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Do People Whose Dogs Attack Others Deserve Prison Time?

Lawmakers in the U.K. consider harsh sentences after the mauling death of a 14-year-old girl.

 |  Nov 4th 2013  |   6 Contributions


We've recently written about a couple of cases where dogs attacked humans. In Antioch, California, two dogs went on a rampage, biting four humans and two dogs. In Chicago, there was the case of Cosovic Ahmmed, who threatened to sic his dog on an African-American postal carrier.

Ahmmed and the unknown owner of the dogs in Antioch might want to be very grateful that they're not living in the United Kingdom right now. Lawmakers in England and Wales are working to increase the legal penalties against dog owners whose pets injure or kill humans. If the proposed changes go through, the maximum jail time for someone whose dog kills a person will go from two to 14 years. For a dog attack that injures someone, the maximum will be five years. Service dogs will be given special protection: The owner of a dog that attacks or kills a service dog may see up to three years of prison time.

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Fourteen-year-old Jade Lomas-Anderson was killed by four dogs when visiting a friend.

The push for harsher sentences is in part a response to the death of 14-year-old Jade Lomas-Anderson, who was attacked in March by four dogs belonging to Beverley Concannon. From the beginning, prosecutors acknowledged that it would be very difficult to make any charges stick, and in mid-October, Concannon was given a suspended 16-week jail sentence and ordered to pay costs and fees totaling £165 (US$265.15).

The family has been campaigning for changes in the Dangerous Dogs Act 1991 since Jade's death. When the court handed down Concannon's sentence on Oct. 18, Jade's stepfather Michael told the Daily Mail, "I'm devastated and disgusted in the justice system. Today was just about dangerous dogs. I think she should be held responsible for Jade. We have got a life sentence. It has absolutely ripped us apart."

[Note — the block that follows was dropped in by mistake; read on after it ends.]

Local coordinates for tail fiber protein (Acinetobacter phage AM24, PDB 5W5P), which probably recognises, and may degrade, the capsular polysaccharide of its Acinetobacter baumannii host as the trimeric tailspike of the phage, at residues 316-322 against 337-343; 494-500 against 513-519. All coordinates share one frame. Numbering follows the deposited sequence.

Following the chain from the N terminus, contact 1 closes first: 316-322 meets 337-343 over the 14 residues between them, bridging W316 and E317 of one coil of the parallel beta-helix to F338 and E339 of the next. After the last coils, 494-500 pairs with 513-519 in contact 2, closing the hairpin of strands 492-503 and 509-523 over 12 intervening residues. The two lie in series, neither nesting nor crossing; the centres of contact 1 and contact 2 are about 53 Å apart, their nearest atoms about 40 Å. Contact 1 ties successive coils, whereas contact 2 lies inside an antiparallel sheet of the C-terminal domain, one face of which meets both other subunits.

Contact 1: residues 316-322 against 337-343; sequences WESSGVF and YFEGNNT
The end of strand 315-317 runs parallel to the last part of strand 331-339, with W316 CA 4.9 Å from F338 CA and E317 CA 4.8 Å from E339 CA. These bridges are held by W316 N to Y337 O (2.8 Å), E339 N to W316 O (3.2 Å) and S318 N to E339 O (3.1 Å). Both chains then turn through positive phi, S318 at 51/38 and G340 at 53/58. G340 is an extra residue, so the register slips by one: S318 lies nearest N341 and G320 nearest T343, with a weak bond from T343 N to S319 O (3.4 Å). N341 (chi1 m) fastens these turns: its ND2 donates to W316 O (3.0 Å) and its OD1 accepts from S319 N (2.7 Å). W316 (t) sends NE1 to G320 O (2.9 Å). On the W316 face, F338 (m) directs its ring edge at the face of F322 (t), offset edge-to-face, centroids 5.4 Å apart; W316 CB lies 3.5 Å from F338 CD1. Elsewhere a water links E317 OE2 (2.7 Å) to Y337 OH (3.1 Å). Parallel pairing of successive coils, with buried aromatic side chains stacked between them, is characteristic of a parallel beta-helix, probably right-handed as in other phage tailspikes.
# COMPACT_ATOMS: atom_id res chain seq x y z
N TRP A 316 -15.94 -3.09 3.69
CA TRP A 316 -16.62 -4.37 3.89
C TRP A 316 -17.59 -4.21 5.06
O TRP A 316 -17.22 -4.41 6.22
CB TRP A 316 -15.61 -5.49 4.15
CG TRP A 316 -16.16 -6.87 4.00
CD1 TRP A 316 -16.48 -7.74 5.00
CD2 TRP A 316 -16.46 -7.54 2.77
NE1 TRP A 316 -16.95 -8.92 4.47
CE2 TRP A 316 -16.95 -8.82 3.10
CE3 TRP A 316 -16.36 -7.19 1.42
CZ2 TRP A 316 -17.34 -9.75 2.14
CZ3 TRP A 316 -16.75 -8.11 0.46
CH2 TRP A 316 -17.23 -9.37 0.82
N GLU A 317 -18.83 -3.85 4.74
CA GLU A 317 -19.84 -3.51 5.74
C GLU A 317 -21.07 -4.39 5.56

The Telegraph claims that more than 200,000 people are bitten by dogs every year, and that this costs the National Health Service £3 million. Their stats don't break down the severity of the bites, though.

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Dog bite - Mastiff by Shutterstock.

Is this an extreme approach to the problem? It's easy to see how the mauling death of a 14-year-old girl would spark outrage. But tabloid newspapers like the Daily Mail and the Mirror have been furthering the debate all year. The Mirror has referred to Concannon's dogs as a "killer devil dog pack," and both make gleeful references to the fact that she's unemployed, lives on a council estate (the UK version of public housing), and has a past with drugs.

The sensationalism has been cranked up beyond 11 by the press, and a lot of it plays on fears about single mothers and poor people that have nothing to do with dogs. It's hard to disentangle the coverage of her actual misdeeds from all the bigotry that it's soaked in.

And yet, as we see from the stories that we've run recently, owners who don't take care of their dogs, or stoke them with their own personal hatreds, are a real problem. It hurts the dogs and it hurts people. The proposed sentences are equivalent to the punishment that someone would get for killing someone while driving drunk.

What do you think? What is the proper punishment for an owner whose dog hurts or kills someone? Is 14 years in prison an excessive punishment? Let us know in the comments.

Via BBC News and The Independent

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